The original London Bridge railway station was opened in 1836, one of the first in the world and the first and oldest of the current London railway termini. Since 1836, the station has had a complex history, involving frequent rebuilding and changes of ownership.
Millions of handmade bricks were used to build its vaulted arches, bonded using natural lime mortar. Such mortars remained unchanged until the late 19th century, after which small additions of Portland cement (1828) proved advantageous.
Water seepage is a common occurrence with masonry arches, of which there estimated to be over 250,000 in the UK. In many cases, these represent high value retail areas.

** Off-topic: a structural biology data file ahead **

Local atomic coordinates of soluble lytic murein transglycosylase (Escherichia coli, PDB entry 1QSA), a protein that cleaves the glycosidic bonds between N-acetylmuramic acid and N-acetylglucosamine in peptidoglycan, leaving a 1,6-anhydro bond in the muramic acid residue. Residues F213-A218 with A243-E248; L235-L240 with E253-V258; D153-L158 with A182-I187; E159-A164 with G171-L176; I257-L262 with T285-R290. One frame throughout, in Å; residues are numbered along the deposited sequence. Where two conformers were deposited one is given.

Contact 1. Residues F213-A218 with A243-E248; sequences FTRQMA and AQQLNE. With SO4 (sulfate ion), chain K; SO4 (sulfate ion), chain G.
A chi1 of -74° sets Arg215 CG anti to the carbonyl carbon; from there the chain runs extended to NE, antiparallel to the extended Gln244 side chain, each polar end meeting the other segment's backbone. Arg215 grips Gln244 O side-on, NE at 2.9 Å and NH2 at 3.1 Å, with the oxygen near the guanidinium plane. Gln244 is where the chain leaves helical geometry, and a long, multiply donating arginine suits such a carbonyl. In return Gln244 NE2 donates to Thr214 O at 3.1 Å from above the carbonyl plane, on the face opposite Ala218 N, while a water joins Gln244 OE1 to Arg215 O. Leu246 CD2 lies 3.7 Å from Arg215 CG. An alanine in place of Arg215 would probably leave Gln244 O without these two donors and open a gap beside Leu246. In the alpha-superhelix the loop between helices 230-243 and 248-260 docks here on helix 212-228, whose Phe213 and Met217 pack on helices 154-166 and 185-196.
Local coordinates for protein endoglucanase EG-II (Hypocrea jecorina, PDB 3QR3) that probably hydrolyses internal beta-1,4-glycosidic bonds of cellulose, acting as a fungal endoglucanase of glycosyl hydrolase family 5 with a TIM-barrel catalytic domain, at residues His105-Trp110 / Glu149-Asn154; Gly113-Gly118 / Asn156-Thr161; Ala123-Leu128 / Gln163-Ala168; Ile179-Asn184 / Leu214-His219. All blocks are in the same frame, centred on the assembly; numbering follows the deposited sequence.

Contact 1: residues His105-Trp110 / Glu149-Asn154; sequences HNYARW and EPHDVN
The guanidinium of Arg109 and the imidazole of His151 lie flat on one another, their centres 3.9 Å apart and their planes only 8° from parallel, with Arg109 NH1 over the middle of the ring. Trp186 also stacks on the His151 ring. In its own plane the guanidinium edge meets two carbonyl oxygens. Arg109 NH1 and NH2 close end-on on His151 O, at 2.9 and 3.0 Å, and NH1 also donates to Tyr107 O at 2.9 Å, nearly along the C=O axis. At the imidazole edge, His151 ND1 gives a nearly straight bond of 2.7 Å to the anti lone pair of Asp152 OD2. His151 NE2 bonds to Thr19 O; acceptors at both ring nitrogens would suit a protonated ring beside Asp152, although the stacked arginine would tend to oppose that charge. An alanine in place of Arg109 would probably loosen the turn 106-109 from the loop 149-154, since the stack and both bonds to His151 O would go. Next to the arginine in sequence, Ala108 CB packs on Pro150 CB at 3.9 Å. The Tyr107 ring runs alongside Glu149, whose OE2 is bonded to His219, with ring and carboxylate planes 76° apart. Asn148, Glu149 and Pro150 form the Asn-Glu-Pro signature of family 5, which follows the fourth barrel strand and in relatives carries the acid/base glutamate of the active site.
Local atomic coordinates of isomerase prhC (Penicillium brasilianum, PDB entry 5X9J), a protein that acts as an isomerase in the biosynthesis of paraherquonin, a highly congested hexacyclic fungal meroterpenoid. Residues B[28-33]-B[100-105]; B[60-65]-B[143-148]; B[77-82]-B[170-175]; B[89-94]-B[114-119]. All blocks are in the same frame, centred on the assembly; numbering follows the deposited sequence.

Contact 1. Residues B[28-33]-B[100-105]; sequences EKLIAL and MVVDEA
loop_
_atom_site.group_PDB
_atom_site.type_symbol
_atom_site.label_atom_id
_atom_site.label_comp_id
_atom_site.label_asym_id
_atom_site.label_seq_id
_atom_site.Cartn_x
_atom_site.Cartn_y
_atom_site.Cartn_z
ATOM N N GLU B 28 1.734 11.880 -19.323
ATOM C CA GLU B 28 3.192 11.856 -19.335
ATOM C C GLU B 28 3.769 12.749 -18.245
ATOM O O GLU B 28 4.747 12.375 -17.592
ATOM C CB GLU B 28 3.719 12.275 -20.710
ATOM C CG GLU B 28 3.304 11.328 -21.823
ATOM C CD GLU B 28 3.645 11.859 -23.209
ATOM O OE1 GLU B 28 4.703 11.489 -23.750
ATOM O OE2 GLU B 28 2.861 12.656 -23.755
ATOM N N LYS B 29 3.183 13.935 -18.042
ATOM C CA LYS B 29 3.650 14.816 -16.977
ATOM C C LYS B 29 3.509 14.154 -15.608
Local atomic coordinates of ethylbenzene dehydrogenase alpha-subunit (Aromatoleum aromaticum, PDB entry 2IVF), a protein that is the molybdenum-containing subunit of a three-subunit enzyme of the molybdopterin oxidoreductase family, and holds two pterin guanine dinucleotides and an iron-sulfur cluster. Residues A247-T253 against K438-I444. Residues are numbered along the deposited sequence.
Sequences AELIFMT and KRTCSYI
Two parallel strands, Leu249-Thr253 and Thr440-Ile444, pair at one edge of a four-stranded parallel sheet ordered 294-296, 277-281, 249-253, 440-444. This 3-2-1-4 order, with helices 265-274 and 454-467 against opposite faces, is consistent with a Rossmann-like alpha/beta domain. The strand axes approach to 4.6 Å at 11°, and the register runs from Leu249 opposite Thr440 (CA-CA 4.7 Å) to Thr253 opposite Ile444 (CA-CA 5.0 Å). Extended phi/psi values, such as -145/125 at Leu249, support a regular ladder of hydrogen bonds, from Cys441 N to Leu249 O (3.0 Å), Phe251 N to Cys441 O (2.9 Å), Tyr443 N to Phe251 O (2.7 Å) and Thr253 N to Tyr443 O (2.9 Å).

However, there is a potential conflict between preserving their heritage ambiance and achieving suitably dry conditions. Broadly speaking, the traditional 'drying out' solutions are intensive grout injection, which is expensive and unpredictable in outcomes, and internal canopies and linings that collect and hide ingressed water.